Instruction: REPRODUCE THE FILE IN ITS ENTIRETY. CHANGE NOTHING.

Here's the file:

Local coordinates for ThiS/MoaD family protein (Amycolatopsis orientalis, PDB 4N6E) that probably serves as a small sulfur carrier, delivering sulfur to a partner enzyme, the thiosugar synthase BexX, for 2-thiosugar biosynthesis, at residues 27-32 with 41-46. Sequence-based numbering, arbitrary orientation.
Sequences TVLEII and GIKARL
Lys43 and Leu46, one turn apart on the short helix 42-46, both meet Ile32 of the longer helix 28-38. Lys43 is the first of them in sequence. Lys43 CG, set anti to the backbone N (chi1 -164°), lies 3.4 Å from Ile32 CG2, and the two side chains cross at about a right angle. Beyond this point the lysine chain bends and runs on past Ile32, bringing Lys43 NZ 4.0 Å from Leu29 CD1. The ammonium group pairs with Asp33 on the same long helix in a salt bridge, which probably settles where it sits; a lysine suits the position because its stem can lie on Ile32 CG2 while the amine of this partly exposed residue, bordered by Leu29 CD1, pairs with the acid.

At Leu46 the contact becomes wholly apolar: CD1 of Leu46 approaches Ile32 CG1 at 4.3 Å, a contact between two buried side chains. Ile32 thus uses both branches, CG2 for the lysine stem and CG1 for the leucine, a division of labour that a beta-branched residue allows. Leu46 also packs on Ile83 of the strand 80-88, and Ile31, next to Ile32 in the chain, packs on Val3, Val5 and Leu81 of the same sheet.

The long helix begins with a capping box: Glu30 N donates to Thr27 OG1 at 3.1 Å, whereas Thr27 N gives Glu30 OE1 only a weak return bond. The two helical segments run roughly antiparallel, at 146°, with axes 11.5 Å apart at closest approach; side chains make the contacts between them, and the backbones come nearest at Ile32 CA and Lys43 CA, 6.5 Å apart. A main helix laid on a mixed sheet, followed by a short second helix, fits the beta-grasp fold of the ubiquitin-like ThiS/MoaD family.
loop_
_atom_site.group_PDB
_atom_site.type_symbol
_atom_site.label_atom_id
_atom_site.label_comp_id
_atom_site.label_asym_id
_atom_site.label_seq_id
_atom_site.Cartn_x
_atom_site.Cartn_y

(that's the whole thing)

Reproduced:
Local coordinates for ThiS/MoaD family protein (Amycolatopsis orientalis, PDB 4N6E) that probably serves as a small sulfur carrier, delivering sulfur to a partner enzyme, the thiosugar synthase BexX, for 2-thiosugar biosynthesis, at residues 27-32 with 41-46. Sequence-based numbering, arbitrary orientation.
Sequences TVLEII and GIKARL
Lys43 and Leu46, one turn apart on the short helix 42-46, both meet Ile32 of the longer helix 28-38. Lys43 is the first of them in sequence. Lys43 CG, set anti to the backbone N (chi1 -164°), lies 3.4 Å from Ile32 CG2, and the two side chains cross at about a right angle. Beyond this point the lysine chain bends and runs on past Ile32, bringing Lys43 NZ 4.0 Å from Leu29 CD1. The ammonium group pairs with Asp33 on the same long helix in a salt bridge, which probably settles where it sits; a lysine suits the position because its stem can lie on Ile32 CG2 while the amine of this partly exposed residue, bordered by Leu29 CD1, pairs with the acid.

At Leu46 the contact becomes wholly apolar: CD1 of Leu46 approaches Ile32 CG1 at 4.3 Å, a contact between two buried side chains. Ile32 thus uses both branches, CG2 for the lysine stem and CG1 for the leucine, a division of labour that a beta-branched residue allows. Leu46 also packs on Ile83 of the strand 80-88, and Ile31, next to Ile32 in the chain, packs on Val3, Val5 and Leu81 of the same sheet.

The long helix begins with a capping box: Glu30 N donates to Thr27 OG1 at 3.1 Å, whereas Thr27 N gives Glu30 OE1 only a weak return bond. The two helical segments run roughly antiparallel, at 146°, with axes 11.5 Å apart at closest approach; side chains make the contacts between them, and the backbones come nearest at Ile32 CA and Lys43 CA, 6.5 Å apart. A main helix laid on a mixed sheet, followed by a short second helix, fits the beta-grasp fold of the ubiquitin-like ThiS/MoaD family.
loop_
_atom_site.group_PDB
_atom_site.type_symbol
_atom_site.label_atom_id
_atom_site.label_comp_id
_atom_site.label_asym_id
_atom_site.label_seq_id
_atom_site.Cartn_x
_atom_site.Cartn_y